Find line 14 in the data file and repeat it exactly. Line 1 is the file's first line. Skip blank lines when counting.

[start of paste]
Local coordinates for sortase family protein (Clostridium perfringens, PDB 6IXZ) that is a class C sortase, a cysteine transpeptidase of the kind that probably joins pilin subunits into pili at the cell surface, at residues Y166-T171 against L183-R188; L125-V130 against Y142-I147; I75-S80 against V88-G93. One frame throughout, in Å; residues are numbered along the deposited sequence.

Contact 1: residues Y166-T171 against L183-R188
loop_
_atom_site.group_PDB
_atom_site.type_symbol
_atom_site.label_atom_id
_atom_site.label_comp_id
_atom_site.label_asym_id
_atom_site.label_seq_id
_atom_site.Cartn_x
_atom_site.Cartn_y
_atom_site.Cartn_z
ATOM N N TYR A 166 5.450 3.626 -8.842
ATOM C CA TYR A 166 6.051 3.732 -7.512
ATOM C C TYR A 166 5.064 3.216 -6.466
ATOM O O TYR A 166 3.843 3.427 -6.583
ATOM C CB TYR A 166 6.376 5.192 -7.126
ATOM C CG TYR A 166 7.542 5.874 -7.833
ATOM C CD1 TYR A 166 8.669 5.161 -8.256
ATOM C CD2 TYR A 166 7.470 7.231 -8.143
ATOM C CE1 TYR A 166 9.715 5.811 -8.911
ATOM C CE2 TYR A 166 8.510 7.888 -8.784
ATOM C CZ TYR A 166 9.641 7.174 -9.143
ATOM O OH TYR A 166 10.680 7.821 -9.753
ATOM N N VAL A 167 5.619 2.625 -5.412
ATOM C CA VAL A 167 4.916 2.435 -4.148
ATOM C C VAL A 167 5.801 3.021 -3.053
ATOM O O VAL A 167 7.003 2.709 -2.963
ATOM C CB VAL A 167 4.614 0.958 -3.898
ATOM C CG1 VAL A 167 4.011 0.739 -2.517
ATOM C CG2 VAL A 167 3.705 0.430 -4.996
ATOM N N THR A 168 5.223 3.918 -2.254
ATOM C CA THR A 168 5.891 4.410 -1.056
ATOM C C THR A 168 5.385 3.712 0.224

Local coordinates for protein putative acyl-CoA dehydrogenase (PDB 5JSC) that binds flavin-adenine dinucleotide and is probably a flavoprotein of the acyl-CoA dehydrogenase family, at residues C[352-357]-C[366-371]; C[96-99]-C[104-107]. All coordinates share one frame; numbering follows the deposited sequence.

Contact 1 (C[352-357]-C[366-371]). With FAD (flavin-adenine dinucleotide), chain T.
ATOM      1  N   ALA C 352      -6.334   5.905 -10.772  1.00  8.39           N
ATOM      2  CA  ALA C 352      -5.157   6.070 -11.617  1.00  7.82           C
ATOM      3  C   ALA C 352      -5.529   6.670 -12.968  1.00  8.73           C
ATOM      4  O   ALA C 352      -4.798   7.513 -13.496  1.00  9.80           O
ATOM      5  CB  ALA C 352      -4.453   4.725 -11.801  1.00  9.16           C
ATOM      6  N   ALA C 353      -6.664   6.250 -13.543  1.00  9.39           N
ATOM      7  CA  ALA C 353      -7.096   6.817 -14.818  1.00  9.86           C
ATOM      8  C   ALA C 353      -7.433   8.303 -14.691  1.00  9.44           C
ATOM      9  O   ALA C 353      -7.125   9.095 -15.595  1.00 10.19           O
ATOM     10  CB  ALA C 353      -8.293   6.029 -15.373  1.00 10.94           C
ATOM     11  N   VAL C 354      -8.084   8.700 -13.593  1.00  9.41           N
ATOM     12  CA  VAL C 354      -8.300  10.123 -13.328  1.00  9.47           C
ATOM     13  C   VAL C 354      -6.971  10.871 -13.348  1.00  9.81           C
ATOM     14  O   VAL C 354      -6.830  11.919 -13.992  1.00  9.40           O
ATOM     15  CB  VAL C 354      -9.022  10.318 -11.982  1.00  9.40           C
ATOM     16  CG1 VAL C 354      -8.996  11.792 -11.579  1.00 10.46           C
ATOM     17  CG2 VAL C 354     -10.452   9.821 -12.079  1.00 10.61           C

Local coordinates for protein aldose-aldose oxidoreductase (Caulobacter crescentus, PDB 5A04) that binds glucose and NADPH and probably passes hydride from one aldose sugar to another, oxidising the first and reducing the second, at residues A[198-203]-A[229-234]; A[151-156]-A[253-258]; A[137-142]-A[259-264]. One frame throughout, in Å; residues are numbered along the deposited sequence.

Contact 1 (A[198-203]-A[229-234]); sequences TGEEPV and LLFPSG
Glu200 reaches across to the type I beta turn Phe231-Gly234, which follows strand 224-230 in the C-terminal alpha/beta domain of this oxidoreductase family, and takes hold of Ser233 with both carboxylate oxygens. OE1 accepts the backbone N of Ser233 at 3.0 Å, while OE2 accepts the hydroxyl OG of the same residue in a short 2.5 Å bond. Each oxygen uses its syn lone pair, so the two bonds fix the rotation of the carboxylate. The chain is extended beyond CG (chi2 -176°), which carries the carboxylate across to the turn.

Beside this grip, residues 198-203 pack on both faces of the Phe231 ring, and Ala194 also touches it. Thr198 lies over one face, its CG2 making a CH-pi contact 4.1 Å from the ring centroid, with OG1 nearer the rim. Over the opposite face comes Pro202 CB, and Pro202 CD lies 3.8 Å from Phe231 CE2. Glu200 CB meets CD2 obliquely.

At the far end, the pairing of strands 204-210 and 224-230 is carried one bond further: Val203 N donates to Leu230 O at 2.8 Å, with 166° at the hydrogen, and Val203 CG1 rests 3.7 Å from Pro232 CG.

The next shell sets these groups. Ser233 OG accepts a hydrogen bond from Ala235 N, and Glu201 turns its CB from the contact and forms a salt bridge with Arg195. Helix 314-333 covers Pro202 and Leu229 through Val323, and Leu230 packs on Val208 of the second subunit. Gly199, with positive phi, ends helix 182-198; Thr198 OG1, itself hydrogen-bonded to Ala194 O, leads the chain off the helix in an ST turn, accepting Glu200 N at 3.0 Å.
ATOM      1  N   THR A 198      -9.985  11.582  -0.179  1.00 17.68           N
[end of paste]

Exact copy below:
ATOM C CA TYR A 166 6.051 3.732 -7.512